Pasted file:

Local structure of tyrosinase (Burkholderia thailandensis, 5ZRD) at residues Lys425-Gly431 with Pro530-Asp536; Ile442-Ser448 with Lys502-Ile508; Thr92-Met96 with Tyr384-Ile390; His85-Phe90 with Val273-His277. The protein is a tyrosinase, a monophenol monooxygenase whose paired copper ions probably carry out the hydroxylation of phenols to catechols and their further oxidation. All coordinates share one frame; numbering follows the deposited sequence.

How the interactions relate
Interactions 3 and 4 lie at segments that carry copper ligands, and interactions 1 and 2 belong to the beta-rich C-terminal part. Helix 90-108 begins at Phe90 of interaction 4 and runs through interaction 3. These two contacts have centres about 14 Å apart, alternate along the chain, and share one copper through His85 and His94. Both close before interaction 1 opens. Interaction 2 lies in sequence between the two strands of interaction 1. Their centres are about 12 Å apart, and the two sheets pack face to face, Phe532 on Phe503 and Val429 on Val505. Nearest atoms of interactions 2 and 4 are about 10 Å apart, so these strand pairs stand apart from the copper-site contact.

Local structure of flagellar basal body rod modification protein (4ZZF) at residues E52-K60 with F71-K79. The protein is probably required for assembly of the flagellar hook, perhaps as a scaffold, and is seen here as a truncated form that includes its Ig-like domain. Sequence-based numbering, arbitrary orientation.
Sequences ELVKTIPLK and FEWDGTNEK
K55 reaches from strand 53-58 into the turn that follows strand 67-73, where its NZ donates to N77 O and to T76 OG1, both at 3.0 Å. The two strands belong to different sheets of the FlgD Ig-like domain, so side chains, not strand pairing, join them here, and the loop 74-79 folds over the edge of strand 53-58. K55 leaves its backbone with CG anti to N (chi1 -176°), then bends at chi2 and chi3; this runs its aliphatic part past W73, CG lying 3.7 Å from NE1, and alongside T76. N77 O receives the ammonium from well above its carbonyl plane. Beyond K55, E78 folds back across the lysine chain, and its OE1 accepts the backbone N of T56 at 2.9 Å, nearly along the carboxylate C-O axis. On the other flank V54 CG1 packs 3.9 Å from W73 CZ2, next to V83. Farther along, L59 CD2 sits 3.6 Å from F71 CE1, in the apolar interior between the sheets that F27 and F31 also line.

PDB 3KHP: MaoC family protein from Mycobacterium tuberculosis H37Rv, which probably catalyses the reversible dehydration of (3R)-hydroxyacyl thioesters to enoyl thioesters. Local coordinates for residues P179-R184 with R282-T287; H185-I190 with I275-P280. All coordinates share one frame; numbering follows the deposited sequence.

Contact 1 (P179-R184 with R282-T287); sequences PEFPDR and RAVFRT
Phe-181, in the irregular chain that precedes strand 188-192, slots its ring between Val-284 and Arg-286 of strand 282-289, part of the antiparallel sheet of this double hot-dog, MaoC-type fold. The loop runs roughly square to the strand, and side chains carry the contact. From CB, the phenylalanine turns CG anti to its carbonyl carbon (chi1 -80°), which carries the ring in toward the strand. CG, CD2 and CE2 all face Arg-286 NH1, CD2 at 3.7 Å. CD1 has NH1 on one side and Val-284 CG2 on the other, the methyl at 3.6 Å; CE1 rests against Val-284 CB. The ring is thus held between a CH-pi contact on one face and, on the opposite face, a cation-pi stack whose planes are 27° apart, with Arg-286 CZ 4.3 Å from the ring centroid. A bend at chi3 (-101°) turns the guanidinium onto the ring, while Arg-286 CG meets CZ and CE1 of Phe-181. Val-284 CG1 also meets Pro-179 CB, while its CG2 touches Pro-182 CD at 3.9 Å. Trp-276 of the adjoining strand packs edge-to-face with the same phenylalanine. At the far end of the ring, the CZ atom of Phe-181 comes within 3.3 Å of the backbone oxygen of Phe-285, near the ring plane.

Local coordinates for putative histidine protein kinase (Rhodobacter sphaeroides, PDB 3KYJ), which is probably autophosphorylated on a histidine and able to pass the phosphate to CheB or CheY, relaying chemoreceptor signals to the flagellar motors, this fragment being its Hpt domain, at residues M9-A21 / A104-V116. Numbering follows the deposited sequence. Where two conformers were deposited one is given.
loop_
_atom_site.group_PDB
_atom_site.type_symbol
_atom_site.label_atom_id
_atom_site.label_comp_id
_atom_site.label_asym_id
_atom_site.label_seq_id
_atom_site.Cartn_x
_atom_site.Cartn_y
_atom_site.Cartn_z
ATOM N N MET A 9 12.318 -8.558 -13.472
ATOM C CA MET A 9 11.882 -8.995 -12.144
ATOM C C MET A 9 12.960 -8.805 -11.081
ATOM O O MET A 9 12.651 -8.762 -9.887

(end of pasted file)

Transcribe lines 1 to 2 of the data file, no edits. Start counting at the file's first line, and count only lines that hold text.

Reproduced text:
Local structure of tyrosinase (Burkholderia thailandensis, 5ZRD) at residues Lys425-Gly431 with Pro530-Asp536; Ile442-Ser448 with Lys502-Ile508; Thr92-Met96 with Tyr384-Ile390; His85-Phe90 with Val273-His277. The protein is a tyrosinase, a monophenol monooxygenase whose paired copper ions probably carry out the hydroxylation of phenols to catechols and their further oxidation. All coordinates share one frame; numbering follows the deposited sequence.

How the interactions relate